Drug interactions in maternal intensive care: prevalence, risk factors, and potential risk medications
To characterize severe potential drug interactions in maternal intensive care, and to determine their frequency, risk factors and potential risk medications.
An observational and longitudinal study conducted between December 2014 and December 2015 in a maternal intensive care unit. Clinical data were collected and severe potential drug interactions were identified on pregnant inpatients. The drug interactions were classified by type, prevalence and exposure rate. A multivariate logistic regression model was used to identify the severe potential drug interactions and the related drugs (p<0.05).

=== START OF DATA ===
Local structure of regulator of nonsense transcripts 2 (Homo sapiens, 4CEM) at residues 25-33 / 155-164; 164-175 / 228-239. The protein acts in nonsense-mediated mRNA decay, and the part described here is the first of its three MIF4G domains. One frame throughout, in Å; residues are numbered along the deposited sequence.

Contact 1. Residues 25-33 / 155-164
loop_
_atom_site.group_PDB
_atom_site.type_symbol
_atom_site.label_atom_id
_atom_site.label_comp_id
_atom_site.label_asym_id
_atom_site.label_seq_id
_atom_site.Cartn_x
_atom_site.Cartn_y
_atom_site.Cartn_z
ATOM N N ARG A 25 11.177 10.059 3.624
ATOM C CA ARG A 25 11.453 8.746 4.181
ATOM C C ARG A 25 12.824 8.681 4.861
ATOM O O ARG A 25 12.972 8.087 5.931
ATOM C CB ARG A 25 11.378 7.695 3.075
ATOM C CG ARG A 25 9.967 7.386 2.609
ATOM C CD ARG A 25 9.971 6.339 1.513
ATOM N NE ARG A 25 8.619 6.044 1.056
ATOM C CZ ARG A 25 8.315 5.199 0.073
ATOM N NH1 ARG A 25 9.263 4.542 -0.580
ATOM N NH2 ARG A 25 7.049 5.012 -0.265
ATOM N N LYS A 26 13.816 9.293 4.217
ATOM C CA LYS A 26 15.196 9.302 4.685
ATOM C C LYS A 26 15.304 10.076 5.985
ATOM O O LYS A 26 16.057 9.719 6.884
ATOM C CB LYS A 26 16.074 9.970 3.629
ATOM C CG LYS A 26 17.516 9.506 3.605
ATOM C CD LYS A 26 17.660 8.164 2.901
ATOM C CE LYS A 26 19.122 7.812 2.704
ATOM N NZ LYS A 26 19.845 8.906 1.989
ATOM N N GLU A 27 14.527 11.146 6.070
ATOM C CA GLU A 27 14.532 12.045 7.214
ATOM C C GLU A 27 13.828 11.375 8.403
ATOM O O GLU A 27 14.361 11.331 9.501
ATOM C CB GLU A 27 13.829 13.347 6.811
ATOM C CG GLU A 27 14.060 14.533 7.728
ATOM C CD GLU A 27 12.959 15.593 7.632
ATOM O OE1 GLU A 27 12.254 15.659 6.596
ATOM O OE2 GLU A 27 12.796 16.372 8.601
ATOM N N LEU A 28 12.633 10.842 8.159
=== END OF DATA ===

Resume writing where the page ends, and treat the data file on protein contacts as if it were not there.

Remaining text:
A total of 95.1% of patients were exposed to, at least, one potential drug interaction; in that, 91.7% 33.9% were related to, respectively, moderate and severe potential drug interactions. The patients were exposed, on average, on 69.2% of days they were in the intensive care unit. The main drugs involved in more severe drug interactions were magnesium sulfate, metoclopramide, propranolol and diazepam.
The severe potential drug interactions were observed in almost all patients of the study, and, approximately one third of those interactions were related to greater severity and resulted in exposure during long hospital stay. The higher number of prescribed drugs and its previous use of medications at home increase the occurrence of severe potential drug interactions.